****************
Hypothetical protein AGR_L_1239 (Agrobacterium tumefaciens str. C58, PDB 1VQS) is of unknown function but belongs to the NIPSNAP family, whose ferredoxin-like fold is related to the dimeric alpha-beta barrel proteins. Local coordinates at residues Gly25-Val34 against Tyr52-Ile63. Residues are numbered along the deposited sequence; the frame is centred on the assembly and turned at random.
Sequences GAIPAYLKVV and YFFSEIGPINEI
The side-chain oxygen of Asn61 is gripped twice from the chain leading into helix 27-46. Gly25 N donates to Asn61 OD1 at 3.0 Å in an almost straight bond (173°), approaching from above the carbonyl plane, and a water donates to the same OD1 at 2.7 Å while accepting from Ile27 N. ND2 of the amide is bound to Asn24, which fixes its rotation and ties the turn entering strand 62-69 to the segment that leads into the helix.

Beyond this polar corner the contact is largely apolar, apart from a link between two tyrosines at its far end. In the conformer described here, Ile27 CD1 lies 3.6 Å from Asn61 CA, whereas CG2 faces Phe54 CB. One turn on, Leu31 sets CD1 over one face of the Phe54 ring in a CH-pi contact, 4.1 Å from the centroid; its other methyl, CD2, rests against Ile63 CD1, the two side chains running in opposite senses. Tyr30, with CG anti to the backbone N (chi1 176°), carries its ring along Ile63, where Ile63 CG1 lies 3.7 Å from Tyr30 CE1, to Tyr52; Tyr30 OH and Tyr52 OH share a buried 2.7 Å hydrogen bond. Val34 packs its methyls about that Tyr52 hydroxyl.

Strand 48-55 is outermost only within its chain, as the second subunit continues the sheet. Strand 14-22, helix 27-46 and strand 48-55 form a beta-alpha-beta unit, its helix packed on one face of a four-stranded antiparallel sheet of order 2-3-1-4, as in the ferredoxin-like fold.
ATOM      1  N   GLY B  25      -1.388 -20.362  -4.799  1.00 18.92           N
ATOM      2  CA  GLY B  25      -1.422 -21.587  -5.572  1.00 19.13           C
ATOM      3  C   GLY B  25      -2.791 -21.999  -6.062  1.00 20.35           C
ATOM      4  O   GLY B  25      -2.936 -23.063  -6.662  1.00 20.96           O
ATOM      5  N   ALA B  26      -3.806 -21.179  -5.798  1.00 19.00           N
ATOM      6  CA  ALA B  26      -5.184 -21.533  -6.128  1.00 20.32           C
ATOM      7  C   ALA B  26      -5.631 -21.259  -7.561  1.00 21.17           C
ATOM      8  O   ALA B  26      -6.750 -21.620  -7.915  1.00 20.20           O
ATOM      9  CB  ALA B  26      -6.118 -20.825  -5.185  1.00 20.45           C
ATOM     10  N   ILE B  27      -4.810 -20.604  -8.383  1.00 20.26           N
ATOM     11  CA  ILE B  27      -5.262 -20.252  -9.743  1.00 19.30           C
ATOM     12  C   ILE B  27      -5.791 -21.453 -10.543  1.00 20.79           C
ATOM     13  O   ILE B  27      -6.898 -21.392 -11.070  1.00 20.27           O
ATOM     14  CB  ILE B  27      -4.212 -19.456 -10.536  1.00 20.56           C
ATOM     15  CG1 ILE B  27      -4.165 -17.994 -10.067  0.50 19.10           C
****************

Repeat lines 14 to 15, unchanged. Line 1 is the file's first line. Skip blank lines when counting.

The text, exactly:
ATOM      9  CB  ALA B  26      -6.118 -20.825  -5.185  1.00 20.45           C
ATOM     10  N   ILE B  27      -4.810 -20.604  -8.383  1.00 20.26           N